Saturated Fat: Is solid at room temperature and usually comes from animal foods, although a few vegetable fats--cocoa butter, coconut oil, palm kernel oil and palm oil--are naturally saturated. Some vegetable oils are hydrogenated (a process of saturation) to make solid shortening and margarine, so that while they may not contain cholesterol, they are supreme sources of saturated fat. Most coffee lighteners are made of saturated fat, as are most processed baked goods.

Carbohydrates: There are two types of carbohydrates--starches or complex carbohydrates and sugars or simple carbohydrates.

Complex Carbohydrates: These are chains of simple sugars. When eaten, they are broken down by digestive enzymes into simple sugars (glucose), then absorbed into the bloodstream (by the release of insulin) for use as energy (calories). This is the most efficient fuel upon which the body can run since it provides vital nutrients such as protein, vitamins, minerals and dietary fiber. Rich sources are whole-grain breads and cereals, many fruits and vegetables.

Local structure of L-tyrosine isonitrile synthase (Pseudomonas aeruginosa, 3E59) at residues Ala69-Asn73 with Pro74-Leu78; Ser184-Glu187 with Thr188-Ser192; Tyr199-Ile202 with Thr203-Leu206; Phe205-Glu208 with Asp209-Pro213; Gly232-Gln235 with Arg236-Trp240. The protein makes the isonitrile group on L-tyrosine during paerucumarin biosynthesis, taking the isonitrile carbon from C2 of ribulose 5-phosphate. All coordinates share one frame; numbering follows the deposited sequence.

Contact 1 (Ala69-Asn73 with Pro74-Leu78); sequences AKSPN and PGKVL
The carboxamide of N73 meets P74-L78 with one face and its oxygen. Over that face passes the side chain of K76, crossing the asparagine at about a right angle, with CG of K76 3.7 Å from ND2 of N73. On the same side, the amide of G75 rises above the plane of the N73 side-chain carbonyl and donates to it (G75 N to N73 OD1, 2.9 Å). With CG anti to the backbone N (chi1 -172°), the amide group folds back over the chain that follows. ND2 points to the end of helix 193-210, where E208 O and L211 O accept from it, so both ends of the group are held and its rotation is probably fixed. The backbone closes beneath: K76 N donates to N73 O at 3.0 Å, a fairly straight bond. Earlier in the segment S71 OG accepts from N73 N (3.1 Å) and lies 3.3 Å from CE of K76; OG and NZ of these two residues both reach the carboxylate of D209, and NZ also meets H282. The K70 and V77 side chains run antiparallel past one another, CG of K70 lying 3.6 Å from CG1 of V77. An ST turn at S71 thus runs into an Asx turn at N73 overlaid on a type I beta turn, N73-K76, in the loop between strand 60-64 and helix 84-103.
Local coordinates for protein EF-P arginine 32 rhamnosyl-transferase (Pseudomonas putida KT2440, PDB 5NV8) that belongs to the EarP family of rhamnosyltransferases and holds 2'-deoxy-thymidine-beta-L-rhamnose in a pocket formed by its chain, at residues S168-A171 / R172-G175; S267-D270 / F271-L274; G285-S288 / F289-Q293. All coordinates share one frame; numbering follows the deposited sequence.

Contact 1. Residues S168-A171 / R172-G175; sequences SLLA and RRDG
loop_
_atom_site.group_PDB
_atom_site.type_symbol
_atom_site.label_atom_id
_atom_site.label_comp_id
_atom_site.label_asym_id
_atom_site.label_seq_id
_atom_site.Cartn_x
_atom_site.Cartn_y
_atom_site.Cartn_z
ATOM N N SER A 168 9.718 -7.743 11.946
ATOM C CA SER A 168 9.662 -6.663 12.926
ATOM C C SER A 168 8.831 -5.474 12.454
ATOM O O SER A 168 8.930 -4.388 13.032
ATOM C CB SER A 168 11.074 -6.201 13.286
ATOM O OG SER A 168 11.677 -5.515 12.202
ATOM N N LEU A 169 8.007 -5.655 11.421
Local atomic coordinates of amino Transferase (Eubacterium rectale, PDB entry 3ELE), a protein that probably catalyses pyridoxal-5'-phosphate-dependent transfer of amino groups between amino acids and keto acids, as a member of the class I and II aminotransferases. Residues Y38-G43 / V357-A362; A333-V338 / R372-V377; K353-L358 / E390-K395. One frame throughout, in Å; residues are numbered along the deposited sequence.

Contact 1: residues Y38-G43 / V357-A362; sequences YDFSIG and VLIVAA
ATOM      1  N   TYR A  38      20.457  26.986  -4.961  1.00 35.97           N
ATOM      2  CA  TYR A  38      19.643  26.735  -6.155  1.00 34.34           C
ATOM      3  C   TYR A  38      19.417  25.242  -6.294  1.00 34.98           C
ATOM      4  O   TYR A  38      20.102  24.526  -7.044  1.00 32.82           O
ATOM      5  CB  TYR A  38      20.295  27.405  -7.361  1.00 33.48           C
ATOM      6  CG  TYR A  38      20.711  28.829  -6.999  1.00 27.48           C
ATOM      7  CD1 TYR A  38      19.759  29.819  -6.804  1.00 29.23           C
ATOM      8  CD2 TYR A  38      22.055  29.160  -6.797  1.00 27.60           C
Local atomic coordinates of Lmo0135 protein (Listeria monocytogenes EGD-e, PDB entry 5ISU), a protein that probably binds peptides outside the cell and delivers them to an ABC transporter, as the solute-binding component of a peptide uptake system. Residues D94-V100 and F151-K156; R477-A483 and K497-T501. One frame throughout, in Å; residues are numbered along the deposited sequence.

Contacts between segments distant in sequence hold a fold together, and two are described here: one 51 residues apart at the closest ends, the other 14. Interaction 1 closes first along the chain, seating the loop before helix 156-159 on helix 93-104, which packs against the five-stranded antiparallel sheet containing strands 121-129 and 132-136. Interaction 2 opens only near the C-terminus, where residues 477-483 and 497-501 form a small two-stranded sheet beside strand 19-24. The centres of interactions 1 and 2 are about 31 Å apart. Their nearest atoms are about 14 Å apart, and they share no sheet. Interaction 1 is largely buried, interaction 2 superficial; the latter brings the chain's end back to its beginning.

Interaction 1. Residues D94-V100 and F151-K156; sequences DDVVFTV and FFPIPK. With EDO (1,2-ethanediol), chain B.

Simple Carbohydrates: Compounds such as monosaccharides (one sugar unit) and disaccharides (two sugar units) of which sucrose (refined table sugar), fructose (fruit sugar), lactose (milk sugar) are examples. Since they already are in a form that the body can use, the absorption process is unnecessary--they are ready to be absorbed by the time they reach the small intestine. So they are typically stored as fat in the body.